So that blew my mind.

Figure 3: Table listing innervation of the tongue muscles (Dotiwala and Samra 2022). Brain stem locations of cranial nerves, specifically CN III to CN XII. Copyright Thieme Medical Publishers Incorporated, 2023.

Meanwhile, in the class with Rebecca and Aline, we were deeply exploring Hubert Goddard’s [French Rolfer] tonic function model and chapters from Aline’s forthcoming book.4 We were studying premovement and exploring our perceptual awareness. This class guided me to a different understanding of the human tongue and vocalization and helped me find creative ways to work with my own voice, tongue, and speech.

LAH: And that was valuable to hear. You dug into your anatomy books, and to supplement our chat here, I have some tongue and oral cavity images (see Figure 1). What anatomy details helped you sort out understanding your issue? What do you think was happening to your system when you lost your voice?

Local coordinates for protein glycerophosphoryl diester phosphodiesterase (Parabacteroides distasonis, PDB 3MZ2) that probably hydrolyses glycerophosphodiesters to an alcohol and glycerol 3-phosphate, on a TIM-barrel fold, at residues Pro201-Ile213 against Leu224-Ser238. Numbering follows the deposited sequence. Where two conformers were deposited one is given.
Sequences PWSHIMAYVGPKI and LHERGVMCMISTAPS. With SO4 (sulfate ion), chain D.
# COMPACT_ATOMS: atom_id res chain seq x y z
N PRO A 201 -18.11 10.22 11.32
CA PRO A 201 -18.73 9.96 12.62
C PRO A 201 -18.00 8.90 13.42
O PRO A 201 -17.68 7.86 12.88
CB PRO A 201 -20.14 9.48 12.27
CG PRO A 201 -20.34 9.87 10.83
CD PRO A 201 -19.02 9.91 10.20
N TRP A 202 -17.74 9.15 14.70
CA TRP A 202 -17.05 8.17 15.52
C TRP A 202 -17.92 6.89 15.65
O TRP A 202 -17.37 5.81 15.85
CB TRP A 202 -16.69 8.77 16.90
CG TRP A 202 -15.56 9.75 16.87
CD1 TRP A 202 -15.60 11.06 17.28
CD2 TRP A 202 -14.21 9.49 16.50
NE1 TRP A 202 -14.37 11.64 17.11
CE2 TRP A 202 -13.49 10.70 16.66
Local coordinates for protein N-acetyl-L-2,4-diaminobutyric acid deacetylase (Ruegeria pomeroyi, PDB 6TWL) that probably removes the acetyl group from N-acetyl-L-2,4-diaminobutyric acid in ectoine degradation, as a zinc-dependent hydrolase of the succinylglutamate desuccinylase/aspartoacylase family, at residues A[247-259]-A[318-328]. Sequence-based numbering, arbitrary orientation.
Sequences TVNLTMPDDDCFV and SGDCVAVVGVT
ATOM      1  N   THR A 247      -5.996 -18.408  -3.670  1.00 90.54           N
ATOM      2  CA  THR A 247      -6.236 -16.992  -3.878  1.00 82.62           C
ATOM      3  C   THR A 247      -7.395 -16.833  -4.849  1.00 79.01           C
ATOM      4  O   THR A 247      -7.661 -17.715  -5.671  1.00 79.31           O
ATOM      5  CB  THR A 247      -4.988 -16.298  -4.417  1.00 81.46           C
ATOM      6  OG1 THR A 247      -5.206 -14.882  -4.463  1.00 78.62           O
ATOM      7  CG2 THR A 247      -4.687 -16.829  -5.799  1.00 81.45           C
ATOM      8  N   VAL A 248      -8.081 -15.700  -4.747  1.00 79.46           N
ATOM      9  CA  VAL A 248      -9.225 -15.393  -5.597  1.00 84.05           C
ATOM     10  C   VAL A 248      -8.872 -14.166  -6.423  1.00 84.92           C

EF: I do not understand lupus – it is an unpredictable inflammatory response to threats that do not exist, causing my body to attack itself. In this case, my body thought my tongue was a threat, and the immune system went to work swelling my tongue along with some other symptoms.

There was a lot to contemplate: how and why the inflammatory process targeted my tongue, my voice, and my ability to communicate. These lupus experiences create interesting life curricula if I am able to take it on. I’ve developed personal tools and theories drawn from Rolfing Structural Integration (SI) and other somatic work, and I have support from my family and close, wise friends who are inspiring. They help keep my curiosity alive during difficult flares.  

I was not in a place to work through the meaning behind this flare at the time, so I began exactly where I started in my Rolfing SI education all those years ago – by looking in the anatomy books.

Figure 4: Ellen Freed: . . .  mimetic muscles can set a whole tone in our body and are a way for us to express what we are thinking. [Photo by Patrick Fore on Unsplash.]